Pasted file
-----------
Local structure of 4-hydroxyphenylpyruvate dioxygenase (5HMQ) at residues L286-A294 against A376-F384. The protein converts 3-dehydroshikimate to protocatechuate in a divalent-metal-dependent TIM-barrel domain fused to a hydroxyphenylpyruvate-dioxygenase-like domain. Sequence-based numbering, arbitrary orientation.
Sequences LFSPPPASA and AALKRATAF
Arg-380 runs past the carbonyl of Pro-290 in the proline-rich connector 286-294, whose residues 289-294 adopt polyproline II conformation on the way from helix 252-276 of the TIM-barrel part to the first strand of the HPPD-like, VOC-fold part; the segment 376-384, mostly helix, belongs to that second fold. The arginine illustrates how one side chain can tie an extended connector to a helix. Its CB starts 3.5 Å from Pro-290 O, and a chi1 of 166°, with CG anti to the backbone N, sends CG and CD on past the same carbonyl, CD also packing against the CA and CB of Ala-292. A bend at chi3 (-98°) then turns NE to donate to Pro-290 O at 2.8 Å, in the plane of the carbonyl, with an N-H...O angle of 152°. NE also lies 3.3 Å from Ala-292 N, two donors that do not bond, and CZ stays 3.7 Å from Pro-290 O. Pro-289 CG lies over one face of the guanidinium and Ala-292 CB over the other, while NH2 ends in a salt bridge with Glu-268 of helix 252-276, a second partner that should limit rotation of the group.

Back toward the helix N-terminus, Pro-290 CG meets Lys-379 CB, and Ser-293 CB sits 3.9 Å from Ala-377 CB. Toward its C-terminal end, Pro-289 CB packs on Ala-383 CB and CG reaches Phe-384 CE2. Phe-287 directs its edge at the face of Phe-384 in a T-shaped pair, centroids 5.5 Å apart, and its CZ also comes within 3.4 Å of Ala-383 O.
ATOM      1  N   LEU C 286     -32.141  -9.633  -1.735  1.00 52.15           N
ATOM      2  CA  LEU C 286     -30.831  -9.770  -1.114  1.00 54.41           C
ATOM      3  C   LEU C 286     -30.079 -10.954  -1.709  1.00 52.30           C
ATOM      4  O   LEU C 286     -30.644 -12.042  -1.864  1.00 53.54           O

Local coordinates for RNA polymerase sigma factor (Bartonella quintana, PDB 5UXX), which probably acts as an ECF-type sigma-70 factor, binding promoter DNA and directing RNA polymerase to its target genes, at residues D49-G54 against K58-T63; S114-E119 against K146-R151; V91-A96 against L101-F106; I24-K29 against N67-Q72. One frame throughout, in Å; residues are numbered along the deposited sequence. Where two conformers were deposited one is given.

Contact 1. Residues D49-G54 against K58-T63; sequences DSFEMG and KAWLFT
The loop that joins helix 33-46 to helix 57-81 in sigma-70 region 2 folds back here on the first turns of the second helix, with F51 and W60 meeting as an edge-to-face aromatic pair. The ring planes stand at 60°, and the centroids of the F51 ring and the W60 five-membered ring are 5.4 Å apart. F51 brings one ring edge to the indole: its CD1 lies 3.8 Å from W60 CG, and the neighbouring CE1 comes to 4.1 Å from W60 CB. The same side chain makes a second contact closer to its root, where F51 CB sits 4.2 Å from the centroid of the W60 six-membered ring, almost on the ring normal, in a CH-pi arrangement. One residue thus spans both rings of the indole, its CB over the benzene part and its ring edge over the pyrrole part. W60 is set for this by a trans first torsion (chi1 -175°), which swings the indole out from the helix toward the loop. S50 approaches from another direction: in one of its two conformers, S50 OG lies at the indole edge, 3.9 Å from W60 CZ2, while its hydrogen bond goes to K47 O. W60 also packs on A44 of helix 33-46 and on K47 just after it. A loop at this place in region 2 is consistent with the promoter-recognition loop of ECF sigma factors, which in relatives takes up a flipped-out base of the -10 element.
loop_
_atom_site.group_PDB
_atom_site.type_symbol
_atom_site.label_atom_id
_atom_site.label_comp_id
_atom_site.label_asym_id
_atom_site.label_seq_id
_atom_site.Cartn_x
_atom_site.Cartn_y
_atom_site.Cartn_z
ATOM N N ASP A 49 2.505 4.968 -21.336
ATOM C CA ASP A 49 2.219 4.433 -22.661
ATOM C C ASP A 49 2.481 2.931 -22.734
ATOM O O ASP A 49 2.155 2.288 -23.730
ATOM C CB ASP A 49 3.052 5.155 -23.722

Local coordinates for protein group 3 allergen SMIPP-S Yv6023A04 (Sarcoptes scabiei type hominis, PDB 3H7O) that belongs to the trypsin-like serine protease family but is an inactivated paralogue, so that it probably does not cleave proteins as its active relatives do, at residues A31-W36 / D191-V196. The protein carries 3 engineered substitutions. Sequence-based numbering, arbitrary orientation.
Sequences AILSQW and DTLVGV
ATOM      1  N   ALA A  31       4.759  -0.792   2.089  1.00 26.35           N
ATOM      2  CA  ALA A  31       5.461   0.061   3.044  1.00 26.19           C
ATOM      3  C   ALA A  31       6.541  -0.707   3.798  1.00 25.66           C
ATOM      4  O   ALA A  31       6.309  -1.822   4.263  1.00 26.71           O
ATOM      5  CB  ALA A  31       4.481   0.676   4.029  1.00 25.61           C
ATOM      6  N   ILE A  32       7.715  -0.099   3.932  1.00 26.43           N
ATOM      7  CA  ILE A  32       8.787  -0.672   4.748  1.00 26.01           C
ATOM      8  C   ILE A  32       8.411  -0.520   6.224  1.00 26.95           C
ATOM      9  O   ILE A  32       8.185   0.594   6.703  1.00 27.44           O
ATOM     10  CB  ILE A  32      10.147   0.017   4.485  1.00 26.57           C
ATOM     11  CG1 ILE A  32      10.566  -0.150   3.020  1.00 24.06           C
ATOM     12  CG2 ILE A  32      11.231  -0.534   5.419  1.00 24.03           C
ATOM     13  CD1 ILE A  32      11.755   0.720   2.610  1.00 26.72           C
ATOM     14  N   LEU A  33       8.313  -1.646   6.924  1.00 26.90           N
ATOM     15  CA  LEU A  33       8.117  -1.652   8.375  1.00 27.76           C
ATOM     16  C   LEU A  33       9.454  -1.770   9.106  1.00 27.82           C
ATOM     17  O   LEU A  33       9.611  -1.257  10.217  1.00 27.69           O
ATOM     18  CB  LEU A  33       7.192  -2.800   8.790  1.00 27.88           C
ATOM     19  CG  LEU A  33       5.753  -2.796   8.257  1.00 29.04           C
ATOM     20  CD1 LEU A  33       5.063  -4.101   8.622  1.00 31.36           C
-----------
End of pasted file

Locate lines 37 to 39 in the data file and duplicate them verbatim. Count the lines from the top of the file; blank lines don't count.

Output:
ATOM      9  O   ILE A  32       8.185   0.594   6.703  1.00 27.44           O
ATOM     10  CB  ILE A  32      10.147   0.017   4.485  1.00 26.57           C
ATOM     11  CG1 ILE A  32      10.566  -0.150   3.020  1.00 24.06           C